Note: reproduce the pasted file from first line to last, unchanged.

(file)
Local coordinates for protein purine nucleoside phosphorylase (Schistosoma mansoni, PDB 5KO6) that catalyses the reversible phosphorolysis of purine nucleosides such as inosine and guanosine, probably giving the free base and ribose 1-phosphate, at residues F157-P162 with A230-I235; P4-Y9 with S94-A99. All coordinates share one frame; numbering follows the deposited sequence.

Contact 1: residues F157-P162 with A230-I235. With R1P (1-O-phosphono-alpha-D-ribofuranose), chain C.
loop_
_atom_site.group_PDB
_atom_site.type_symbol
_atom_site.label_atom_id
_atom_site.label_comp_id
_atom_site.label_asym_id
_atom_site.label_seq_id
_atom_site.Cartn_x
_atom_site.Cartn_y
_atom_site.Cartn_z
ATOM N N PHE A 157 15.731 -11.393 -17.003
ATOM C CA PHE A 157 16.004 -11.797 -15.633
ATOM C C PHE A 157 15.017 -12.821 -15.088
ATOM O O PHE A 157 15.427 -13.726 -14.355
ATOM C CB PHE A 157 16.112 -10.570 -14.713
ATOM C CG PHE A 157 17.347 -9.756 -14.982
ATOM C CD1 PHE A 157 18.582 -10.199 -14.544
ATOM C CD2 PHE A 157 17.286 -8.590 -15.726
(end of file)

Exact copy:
Local coordinates for protein purine nucleoside phosphorylase (Schistosoma mansoni, PDB 5KO6) that catalyses the reversible phosphorolysis of purine nucleosides such as inosine and guanosine, probably giving the free base and ribose 1-phosphate, at residues F157-P162 with A230-I235; P4-Y9 with S94-A99. All coordinates share one frame; numbering follows the deposited sequence.

Contact 1: residues F157-P162 with A230-I235. With R1P (1-O-phosphono-alpha-D-ribofuranose), chain C.
loop_
_atom_site.group_PDB
_atom_site.type_symbol
_atom_site.label_atom_id
_atom_site.label_comp_id
_atom_site.label_asym_id
_atom_site.label_seq_id
_atom_site.Cartn_x
_atom_site.Cartn_y
_atom_site.Cartn_z
ATOM N N PHE A 157 15.731 -11.393 -17.003
ATOM C CA PHE A 157 16.004 -11.797 -15.633
ATOM C C PHE A 157 15.017 -12.821 -15.088
ATOM O O PHE A 157 15.427 -13.726 -14.355
ATOM C CB PHE A 157 16.112 -10.570 -14.713
ATOM C CG PHE A 157 17.347 -9.756 -14.982
ATOM C CD1 PHE A 157 18.582 -10.199 -14.544
ATOM C CD2 PHE A 157 17.286 -8.590 -15.726